Reaction to SOS Hillary Clinton’s FoPo Speech Yesterday at the CFR
I haven’t had a chance to look at all the articles but it is clear that the speech has been lauded and given high marks by commentators, foreign policy wonks and the media (’bout time!). If you didn’t yet get a chance to watch her speech, check out my post below (it has the video).
I wanted to highlight this article from the WaPo:
Secretary of State Hillary Rodham Clinton declared Wednesday that “a new American moment” has arrived in international relations, “a moment when our global leadership is essential, even if we must often lead in new ways.”
In a lengthy speech at the Council on Foreign Relations in which she defended the Obama administration’s foreign policy approach, Clinton said that “this is a moment that must be seized – through hard work and bold decisions – to lay the foundations for lasting American leadership for decades to come.”
Critics have said that the administration’s diplomacy has yielded little on such difficult issues as Israeli-Palestinian peace and Iran’s pursuit of nuclear weapons, but Clinton argued the opposite, saying that substantial progress has been made on those fronts through “classic shoe-leather diplomacy.” She urged patience, saying that the fruits of the administration’s labors will not be apparent for some time.
The speech in many ways marks Clinton’s emergence as a foreign policy leader at a time when President Obama is consumed with the lagging domestic economy and November’s midterm elections. Clinton will travel to the Middle East next week to foster direct talks between Israelis and Palestinians, and in Wednesday’s speech she spoke confidently about the administration’s agenda and the United States’ role in the world.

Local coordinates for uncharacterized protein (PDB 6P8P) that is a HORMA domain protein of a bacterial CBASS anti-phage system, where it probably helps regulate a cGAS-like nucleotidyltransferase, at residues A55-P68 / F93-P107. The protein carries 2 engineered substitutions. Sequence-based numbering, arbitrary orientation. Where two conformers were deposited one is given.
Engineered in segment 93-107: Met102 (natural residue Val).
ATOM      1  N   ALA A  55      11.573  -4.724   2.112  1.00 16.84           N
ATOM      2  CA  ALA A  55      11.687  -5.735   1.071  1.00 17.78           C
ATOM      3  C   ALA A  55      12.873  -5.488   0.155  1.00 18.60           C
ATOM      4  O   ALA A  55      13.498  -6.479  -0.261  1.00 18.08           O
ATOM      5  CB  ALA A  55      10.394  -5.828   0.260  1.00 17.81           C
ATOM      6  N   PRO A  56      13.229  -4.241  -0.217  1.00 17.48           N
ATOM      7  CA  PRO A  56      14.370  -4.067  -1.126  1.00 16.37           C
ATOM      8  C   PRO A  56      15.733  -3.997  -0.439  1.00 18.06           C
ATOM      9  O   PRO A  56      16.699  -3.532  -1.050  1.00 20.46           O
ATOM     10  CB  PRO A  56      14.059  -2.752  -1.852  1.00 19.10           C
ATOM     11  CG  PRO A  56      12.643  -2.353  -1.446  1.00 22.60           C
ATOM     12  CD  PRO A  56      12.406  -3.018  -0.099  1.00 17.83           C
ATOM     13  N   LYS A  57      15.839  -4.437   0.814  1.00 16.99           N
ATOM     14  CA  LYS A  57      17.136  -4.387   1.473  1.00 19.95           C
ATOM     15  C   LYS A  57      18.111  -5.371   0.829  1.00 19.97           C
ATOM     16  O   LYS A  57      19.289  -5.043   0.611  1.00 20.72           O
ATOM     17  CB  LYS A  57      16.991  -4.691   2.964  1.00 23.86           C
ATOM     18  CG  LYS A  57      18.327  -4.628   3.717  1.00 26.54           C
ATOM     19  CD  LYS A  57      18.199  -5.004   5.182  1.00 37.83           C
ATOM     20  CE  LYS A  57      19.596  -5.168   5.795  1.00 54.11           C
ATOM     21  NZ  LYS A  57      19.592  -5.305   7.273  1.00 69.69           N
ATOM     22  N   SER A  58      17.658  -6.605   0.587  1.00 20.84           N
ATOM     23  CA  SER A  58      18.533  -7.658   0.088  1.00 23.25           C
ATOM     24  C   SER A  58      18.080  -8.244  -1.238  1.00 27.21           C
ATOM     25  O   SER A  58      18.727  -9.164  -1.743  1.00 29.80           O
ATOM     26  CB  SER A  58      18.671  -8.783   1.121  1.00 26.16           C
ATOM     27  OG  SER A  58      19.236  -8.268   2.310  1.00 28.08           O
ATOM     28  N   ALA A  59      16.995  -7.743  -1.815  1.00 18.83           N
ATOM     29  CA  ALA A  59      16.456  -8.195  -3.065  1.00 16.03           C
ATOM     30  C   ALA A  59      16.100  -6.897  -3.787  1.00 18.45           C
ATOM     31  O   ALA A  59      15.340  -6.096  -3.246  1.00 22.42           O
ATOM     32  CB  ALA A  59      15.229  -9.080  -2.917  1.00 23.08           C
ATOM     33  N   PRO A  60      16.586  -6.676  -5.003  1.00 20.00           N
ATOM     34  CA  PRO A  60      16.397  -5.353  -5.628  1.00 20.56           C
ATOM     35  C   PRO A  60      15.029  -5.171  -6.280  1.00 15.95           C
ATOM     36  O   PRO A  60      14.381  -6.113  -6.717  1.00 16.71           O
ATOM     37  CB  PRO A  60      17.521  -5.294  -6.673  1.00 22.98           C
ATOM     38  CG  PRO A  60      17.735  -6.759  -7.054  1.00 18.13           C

More than a year ago, in the same venue, Clinton spoke of “tilting the balance away from a multi-polar world and toward a multi-partner world” and emphasized the administration’s willingness to engage with its adversaries. On Wednesday, her tone was subtly different, focused much more on the importance of the nation’s role in managing problems.
“This is no argument for America to go it alone – far from it,” Clinton said. “The world looks to us because America has the reach and resolve to mobilize the shared effort needed to solve problems on a global scale – in defense of our own interests, but also as a force for progress. In this we have no rival.”
She added: “For the United States, global leadership is both a responsibility and an unparalleled opportunity.”
Clinton said the administration has put into practice the ideas she laid out a year ago and has begun to build what she called “a new global architecture” of alliances and interests. As a prime example, she pointed to the administration’s successful drive to win U.N. Security Council sanctions against Iran, which have been further strengthened by individual actions of major powers. She said the administration won over skeptics of new sanctions by emphasizing its interest in dialogue with Iran and renewing its own nuclear disarmament efforts.
That’s what leadership looks and sounds like.
I hope she takes this message directly to the American people. I know most are focused almost exclusively on domestic issues, but as Secretary Clinton notes, our economic situation and foreign policy are intimately related, for better or worse.